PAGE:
We’re in the middle of the Catholic #metoo. Maybe. It’s unclear what we’re in, except that we can never go back to the way things were. Ironically, or providentially, our theme for this month on Everyday Ediths is Hope. Capital H.
Hope the theological virtue – the great gift that causes us to yearn for the coming of the kingdom. But what does Hope look like when perhaps you are hurt and struggling within the very Church that is supposed to bring that kingdom?
Jesus gave us the Beatitudes to show us where Hope will bring us during dark times. I think they should ring especially true to us whenever we find ourselves asking the questions, “Can I stay here? Do I have a place?”
Blessed are the poor in spirit, for theirs is the kingdom of heaven.
To be poor in spirit is to realize our own sin – placing responsibility in it’s rightful place. “For theirs is the kingdom of heaven.” It’s not enough to say that “time heals all wounds.” The process of owning wrong and admitting it is necessary – however painful.
Blessed are they who morn, for they will be comforted.
It is right to be hurt about hurtful things! It is good! But Jesus does not want to see you suffer for the sake of suffering. You will be comforted.
Blessed are the meek, for they will inherit the land.
Meekness is often misunderstood. Meek is translated from the Greek word “praeis” and refers to having the right or the power to do something but refraining for the sake of another. To be meek is to be anything but a doormat. Meekness is exactly what we should expect of our leaders, and it is what we should continue to expect.
It is how to have authority without abusing that authority.
Blessed are they who hunger and thirst for righteousness, for they will be satisfied.
You are right to want better for your Church and yourself! This desire to be rid of evil is good! However painful this process, the desire for righteousness is what will keep us all walking the path to heaven.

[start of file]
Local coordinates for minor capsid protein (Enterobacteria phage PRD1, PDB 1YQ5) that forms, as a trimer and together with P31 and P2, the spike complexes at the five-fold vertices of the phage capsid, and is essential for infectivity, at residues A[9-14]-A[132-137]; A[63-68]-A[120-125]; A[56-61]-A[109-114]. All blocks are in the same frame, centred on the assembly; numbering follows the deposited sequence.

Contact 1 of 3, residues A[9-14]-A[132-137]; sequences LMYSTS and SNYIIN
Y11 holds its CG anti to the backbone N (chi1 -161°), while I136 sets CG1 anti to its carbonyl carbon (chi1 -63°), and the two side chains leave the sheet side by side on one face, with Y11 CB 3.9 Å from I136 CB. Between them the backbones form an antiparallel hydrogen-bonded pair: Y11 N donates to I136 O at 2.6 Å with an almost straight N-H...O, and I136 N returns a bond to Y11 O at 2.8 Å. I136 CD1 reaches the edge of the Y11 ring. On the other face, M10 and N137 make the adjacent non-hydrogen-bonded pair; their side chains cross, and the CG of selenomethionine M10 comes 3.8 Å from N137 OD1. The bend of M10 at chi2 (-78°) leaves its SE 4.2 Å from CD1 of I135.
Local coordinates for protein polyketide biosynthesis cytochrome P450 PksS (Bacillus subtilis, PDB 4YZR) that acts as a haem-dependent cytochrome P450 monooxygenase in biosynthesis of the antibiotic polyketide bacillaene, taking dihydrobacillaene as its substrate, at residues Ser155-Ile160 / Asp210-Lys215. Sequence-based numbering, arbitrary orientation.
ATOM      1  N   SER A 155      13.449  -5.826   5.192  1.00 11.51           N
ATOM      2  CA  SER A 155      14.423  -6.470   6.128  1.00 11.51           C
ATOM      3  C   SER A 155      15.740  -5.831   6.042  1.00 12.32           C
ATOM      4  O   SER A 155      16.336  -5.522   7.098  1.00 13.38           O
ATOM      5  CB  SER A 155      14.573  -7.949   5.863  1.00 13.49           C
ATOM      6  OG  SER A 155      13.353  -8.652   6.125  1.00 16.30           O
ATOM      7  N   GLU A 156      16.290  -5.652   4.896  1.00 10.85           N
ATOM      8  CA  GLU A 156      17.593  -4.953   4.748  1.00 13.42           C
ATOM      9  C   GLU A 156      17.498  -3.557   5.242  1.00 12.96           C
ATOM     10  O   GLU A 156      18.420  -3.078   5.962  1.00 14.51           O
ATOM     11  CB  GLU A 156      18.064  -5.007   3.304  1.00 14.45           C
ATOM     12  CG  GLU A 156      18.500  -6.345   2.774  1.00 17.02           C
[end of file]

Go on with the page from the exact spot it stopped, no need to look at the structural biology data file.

Blessed are the merciful, for they will be shown mercy.
Mercy is not just forgiveness. Mercy is the ready willingness to help anyone in need. To see the suffering of hearts and seek to rectify it. Mercy does not always look like making someone happy. Marcy is about desiring the true good of another.
In the case of abuse, it is merciful to tell. It is merciful to not allow it to happen again. It is merciful to remove yourself from the situation if you are being abused.
Jesus promises in the Beatitudes to see the suffering of your heart and seek to rectify it. “For they will be shown mercy.”
Blessed are the clean of heart, for they will see God.
In this process of cleaning house and seeing our evil, we need to be careful not to act rashly. Not to label whole groups of people as inherently unworthy to be Catholic. Of abuse victims as “asking for it”. Or any other attempt to place blame where it does not belong.
To be clean of heart, to be uncompromising in a desire for the Good, is what it will take to get our Church whole.
Blessed are the peacemakers, for they will be called children of God.
True peace is only found in a restored relationship with Jesus. A stifled scandal is not peace. A false quiet is not peace. Peacemakers are people who push for truth, who seek a true and lasting peace. People who do not make pacts with evil for the sake of a lesser evil.
I hope to be that kind of child of God.
Blessed are those who are persecuted for the sake of righteousness, for theirs is the kingdom of heaven.
For all of those who said something and were ignored, or shunned, or any other number of things that have led to this unconscionable delay in justice – Jesus sees you and knows you and loves you. Even when those who should have acted as his hand did not embrace you.
Blessed are you when they insult you and persecute you and utter every kind of evil against you [falsely] because of me. Rejoice and be glad for your reward will be great in heaven. Thus they persecuted the prophets who were before you.
There will be people who will say that we shouldn’t even try. That the Church has had it’s day and we should all go home now from our failed experiment. That the sins of the father are too great for the children to overcome.
I continue to hope in our Church. I continue to believe that we can still be Church together. But that to do that we must take up humility and own our own guilt.
I am a small person, with a small blog, and a small life, but I have big hopes because Jesus asks it of me.
I don’t know how this is going to work out. I don’t have a fantastic game plan. But I’m told I’m very stubborn and I’m willing to stay and fight for the Church that Jesus desires.
Will you join me?